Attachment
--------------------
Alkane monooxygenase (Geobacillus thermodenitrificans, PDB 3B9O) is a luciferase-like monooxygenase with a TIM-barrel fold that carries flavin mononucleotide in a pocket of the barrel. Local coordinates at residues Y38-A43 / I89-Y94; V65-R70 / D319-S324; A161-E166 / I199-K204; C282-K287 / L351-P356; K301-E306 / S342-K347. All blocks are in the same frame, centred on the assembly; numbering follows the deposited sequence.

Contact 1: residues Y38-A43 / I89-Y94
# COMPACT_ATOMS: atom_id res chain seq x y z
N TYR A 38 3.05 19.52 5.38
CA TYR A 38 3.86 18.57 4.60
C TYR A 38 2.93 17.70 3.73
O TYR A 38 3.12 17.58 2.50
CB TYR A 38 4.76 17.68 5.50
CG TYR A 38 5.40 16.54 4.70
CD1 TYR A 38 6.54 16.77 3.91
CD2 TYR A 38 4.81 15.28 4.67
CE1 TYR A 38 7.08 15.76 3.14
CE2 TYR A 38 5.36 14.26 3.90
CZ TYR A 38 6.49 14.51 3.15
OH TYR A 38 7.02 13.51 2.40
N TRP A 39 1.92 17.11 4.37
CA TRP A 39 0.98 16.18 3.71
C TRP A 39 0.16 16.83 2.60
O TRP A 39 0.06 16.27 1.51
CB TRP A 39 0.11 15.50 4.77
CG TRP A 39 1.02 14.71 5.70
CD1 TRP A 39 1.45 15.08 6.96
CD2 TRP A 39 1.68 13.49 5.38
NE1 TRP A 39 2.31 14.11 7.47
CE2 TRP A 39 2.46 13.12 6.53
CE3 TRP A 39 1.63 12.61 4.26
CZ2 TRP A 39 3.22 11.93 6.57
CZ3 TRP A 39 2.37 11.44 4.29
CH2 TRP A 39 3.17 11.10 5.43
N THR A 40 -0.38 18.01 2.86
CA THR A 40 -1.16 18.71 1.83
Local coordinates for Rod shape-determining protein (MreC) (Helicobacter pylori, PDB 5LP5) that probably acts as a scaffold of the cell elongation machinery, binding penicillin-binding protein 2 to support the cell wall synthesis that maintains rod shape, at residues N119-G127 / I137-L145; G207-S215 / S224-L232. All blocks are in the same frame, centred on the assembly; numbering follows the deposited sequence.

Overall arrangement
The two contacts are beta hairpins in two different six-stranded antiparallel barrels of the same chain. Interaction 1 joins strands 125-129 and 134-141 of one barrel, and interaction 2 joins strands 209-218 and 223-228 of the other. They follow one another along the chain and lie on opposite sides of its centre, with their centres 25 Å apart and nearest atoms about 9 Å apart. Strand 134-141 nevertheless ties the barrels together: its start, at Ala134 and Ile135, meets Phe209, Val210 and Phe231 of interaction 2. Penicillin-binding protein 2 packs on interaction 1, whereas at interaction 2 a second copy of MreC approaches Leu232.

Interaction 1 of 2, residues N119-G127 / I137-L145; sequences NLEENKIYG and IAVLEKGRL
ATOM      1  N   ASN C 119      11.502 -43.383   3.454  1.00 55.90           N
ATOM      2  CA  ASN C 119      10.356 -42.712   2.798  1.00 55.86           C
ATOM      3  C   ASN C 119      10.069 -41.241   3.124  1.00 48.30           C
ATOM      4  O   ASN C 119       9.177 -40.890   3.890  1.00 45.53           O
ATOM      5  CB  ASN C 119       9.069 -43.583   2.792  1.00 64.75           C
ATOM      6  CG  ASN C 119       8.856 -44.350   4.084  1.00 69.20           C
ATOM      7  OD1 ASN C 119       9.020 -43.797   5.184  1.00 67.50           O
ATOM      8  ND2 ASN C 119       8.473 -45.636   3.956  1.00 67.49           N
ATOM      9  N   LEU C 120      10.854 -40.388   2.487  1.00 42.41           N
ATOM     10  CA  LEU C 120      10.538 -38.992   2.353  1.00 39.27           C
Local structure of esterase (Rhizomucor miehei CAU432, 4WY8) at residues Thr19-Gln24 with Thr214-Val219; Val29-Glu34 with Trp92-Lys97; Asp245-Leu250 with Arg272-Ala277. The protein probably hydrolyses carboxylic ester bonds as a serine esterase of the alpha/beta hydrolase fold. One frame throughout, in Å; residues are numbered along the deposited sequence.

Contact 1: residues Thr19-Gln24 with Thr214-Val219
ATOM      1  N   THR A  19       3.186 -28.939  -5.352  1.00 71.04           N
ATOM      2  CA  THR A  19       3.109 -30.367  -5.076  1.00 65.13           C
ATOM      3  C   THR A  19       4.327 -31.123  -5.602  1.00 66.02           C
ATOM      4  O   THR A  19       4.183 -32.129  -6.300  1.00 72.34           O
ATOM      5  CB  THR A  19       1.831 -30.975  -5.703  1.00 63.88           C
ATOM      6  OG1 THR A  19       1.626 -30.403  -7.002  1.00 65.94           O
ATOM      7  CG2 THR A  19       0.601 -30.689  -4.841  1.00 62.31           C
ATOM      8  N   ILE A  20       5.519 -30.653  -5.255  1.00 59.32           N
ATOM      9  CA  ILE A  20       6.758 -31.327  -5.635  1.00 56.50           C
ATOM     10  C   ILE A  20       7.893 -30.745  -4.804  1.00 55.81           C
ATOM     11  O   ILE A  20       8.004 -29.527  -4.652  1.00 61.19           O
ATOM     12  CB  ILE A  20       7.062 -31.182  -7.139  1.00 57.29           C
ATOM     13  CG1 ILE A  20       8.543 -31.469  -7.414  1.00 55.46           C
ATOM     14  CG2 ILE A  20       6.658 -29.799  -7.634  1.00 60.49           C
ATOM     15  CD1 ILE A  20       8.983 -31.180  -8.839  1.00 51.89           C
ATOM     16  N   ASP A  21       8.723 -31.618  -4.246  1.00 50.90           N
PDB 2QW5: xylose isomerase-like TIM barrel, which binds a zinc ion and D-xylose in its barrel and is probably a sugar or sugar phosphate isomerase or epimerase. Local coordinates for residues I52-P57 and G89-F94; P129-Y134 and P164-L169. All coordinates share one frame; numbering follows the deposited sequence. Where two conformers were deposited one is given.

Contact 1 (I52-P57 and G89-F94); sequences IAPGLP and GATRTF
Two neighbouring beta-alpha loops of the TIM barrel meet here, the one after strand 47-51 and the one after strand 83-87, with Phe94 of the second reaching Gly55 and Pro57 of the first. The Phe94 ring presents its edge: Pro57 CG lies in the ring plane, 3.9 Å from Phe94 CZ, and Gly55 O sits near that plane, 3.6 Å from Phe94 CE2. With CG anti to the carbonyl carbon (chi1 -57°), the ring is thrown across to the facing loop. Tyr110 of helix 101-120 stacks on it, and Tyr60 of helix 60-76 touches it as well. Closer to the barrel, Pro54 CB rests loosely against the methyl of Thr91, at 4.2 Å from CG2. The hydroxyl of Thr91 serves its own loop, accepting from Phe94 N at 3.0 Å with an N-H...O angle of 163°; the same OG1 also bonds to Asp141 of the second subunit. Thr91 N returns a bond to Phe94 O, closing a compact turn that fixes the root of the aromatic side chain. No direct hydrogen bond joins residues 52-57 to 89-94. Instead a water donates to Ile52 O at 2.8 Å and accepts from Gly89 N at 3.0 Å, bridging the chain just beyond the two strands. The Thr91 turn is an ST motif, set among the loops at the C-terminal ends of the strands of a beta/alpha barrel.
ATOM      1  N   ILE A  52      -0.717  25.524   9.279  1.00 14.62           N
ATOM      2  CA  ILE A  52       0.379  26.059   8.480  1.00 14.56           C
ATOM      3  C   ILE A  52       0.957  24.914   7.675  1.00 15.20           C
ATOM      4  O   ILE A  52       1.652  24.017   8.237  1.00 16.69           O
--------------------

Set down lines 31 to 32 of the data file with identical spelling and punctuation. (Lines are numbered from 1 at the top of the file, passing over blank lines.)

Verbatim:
CA THR A 40 -1.16 18.71 1.83
Local coordinates for Rod shape-determining protein (MreC) (Helicobacter pylori, PDB 5LP5) that probably acts as a scaffold of the cell elongation machinery, binding penicillin-binding protein 2 to support the cell wall synthesis that maintains rod shape, at residues N119-G127 / I137-L145; G207-S215 / S224-L232. All blocks are in the same frame, centred on the assembly; numbering follows the deposited sequence.